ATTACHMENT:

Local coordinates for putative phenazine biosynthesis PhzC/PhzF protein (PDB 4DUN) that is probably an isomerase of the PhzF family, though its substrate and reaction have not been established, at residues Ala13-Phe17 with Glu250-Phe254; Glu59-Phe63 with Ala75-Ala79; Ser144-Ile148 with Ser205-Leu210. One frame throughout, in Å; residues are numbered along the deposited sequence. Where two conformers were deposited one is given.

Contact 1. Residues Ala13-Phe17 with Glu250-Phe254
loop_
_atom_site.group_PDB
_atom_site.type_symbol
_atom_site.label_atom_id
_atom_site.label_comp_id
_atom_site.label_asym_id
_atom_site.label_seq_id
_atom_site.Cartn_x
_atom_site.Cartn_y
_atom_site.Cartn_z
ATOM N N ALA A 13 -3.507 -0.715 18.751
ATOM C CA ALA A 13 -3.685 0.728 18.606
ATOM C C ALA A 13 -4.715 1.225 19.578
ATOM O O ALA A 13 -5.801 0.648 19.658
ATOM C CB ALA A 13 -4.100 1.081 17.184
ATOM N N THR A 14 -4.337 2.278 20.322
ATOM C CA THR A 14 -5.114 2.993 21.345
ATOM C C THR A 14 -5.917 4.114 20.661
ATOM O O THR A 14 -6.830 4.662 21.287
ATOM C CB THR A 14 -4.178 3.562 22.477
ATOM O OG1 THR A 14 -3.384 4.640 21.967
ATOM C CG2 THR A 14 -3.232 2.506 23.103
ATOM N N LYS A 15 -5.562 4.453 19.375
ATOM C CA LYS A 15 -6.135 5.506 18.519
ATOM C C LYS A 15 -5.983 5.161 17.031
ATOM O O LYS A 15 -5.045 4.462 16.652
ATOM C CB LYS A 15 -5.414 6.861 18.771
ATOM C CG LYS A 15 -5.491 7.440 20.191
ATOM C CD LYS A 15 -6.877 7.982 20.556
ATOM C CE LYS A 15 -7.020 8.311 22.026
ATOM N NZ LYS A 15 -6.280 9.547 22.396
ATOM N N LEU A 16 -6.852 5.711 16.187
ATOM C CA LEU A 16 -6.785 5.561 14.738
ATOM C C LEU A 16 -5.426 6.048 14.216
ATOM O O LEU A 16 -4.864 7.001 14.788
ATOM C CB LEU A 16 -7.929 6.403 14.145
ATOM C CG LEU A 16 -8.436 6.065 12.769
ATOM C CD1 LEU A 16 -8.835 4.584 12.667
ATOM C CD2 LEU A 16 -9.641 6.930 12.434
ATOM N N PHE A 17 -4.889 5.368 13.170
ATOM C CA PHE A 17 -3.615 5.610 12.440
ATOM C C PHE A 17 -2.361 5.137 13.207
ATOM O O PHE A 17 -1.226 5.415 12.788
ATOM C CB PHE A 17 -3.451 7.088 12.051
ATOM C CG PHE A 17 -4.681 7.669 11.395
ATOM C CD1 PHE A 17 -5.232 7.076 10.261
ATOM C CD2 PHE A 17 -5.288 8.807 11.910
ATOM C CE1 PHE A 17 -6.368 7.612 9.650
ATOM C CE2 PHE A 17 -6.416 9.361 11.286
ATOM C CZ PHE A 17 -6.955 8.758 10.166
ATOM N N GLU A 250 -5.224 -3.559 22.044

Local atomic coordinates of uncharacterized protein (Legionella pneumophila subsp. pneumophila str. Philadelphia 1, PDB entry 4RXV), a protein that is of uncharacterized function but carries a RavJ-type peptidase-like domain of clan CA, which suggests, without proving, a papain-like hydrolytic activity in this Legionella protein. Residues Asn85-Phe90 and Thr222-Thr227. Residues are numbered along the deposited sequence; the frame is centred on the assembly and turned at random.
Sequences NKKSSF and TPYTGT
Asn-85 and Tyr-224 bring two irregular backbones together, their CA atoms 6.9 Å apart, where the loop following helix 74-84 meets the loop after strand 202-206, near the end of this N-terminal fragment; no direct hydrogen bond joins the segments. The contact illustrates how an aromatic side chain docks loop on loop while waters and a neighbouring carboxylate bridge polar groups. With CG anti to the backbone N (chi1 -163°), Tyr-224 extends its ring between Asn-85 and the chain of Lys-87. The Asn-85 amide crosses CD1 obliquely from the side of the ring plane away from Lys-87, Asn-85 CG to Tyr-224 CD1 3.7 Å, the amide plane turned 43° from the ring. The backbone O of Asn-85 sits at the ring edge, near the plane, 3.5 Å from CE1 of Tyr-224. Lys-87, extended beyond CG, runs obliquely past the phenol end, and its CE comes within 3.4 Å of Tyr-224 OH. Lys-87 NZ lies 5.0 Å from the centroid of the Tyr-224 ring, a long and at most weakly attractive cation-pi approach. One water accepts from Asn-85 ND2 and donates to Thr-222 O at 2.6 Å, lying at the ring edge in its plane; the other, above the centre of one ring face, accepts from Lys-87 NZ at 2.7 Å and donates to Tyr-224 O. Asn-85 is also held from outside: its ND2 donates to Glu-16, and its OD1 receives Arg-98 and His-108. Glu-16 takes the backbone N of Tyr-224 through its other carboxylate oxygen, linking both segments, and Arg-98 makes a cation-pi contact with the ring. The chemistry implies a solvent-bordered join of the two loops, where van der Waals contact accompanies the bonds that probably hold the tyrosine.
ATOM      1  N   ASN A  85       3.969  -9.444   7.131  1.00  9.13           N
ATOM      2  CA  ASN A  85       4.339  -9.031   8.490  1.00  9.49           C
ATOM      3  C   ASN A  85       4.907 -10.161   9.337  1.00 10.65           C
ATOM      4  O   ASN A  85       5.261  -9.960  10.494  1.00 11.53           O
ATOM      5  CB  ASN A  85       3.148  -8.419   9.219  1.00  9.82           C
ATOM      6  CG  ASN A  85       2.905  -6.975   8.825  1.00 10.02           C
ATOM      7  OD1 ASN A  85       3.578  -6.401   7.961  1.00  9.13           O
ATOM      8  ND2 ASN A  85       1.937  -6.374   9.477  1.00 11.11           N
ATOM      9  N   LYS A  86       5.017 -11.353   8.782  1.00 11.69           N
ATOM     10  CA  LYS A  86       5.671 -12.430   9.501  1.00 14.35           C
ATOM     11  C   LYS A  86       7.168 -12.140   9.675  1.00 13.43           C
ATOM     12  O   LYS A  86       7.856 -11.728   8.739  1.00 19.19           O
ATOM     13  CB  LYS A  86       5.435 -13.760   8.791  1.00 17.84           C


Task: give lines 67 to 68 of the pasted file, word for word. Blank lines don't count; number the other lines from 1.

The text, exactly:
ATOM     11  C   LYS A  86       7.168 -12.140   9.675  1.00 13.43           C
ATOM     12  O   LYS A  86       7.856 -11.728   8.739  1.00 19.19           O